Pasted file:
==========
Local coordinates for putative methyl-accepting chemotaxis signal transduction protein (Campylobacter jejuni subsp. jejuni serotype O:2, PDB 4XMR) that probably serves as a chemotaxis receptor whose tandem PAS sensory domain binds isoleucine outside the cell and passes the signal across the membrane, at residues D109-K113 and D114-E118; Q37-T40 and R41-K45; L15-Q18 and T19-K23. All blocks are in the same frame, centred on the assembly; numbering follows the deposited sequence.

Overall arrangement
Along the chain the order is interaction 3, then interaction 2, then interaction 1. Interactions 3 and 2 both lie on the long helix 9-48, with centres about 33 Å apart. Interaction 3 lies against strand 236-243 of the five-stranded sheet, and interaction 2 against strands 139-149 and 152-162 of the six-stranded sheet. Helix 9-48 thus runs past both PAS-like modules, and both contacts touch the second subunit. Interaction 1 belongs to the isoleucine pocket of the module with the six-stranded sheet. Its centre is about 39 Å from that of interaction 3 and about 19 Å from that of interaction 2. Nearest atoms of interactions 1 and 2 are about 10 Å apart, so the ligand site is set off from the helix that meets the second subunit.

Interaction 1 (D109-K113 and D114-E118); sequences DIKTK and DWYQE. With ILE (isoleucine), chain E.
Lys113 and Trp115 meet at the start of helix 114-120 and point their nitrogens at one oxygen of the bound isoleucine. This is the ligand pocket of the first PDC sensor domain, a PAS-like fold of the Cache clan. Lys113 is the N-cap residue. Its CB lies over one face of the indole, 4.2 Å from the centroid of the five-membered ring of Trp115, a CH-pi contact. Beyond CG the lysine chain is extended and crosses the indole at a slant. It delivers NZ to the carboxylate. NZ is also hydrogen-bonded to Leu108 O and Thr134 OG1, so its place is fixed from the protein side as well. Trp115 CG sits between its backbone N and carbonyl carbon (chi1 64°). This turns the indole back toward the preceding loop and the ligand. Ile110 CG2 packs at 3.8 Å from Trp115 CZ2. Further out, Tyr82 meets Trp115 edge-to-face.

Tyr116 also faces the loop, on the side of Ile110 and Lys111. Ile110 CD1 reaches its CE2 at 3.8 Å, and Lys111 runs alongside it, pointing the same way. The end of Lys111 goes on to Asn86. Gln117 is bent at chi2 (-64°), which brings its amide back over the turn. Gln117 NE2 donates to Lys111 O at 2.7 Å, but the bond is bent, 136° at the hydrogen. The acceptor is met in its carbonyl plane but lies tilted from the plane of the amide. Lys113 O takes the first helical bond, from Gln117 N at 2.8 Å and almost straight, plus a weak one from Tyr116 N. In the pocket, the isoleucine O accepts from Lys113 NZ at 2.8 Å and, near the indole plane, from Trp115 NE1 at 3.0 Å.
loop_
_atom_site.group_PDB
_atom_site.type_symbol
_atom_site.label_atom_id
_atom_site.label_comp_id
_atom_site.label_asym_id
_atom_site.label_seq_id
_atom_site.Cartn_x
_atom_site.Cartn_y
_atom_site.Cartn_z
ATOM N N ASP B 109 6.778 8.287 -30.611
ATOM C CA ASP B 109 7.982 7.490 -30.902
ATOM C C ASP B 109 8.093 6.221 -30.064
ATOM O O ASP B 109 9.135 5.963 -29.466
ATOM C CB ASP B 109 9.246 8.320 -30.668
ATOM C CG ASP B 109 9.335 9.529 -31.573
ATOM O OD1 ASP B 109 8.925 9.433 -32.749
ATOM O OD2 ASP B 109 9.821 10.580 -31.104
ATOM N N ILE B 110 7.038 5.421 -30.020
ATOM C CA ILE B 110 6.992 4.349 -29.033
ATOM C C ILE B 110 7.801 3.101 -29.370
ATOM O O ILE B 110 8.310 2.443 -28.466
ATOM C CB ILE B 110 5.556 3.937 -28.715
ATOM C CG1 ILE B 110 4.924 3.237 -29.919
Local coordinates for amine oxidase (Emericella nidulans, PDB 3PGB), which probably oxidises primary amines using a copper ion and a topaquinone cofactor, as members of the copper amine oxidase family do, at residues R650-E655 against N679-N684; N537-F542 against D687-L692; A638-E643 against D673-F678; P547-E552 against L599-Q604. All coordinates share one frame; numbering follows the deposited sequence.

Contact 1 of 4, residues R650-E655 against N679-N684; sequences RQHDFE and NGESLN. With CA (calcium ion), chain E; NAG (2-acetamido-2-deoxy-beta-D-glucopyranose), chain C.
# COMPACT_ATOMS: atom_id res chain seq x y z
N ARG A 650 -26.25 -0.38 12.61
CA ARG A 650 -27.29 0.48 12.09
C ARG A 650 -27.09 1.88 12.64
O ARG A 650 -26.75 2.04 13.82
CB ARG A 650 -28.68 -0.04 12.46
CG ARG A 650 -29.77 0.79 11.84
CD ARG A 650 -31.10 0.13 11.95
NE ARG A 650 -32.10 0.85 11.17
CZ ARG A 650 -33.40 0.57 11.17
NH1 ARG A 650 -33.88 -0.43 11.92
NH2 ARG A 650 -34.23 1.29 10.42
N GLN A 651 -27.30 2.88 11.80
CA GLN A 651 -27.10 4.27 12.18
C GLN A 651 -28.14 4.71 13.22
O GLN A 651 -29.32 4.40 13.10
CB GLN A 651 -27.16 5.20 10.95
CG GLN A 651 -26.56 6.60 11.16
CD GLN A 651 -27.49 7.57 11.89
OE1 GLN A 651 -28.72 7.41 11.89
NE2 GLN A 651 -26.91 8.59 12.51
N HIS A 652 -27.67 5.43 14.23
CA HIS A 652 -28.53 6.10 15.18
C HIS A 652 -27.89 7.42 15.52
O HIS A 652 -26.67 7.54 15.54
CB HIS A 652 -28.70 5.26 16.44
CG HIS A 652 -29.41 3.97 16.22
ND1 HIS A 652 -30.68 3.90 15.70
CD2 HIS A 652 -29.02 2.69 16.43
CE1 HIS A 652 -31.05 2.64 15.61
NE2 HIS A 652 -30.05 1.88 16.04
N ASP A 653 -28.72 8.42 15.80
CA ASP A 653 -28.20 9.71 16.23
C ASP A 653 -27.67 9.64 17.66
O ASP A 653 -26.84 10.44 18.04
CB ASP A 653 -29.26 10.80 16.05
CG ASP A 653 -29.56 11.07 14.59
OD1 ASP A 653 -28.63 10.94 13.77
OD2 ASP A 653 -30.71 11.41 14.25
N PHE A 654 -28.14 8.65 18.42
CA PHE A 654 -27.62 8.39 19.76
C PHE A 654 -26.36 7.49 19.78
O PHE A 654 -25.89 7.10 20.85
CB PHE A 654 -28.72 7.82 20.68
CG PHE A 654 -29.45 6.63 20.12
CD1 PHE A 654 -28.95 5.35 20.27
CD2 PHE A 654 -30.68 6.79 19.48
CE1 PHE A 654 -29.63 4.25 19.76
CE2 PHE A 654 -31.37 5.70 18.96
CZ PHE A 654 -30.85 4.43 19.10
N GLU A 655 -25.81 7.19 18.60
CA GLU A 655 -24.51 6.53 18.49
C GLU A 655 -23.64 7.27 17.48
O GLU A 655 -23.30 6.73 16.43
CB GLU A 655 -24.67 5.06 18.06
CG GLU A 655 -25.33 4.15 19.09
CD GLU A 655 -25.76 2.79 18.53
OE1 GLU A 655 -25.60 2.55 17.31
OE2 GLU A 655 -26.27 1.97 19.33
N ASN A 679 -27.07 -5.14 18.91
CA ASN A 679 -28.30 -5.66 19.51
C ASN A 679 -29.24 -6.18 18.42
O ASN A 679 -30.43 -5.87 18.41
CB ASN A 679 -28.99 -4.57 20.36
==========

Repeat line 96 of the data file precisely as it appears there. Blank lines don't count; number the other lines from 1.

CB ASN A 679 -28.99 -4.57 20.36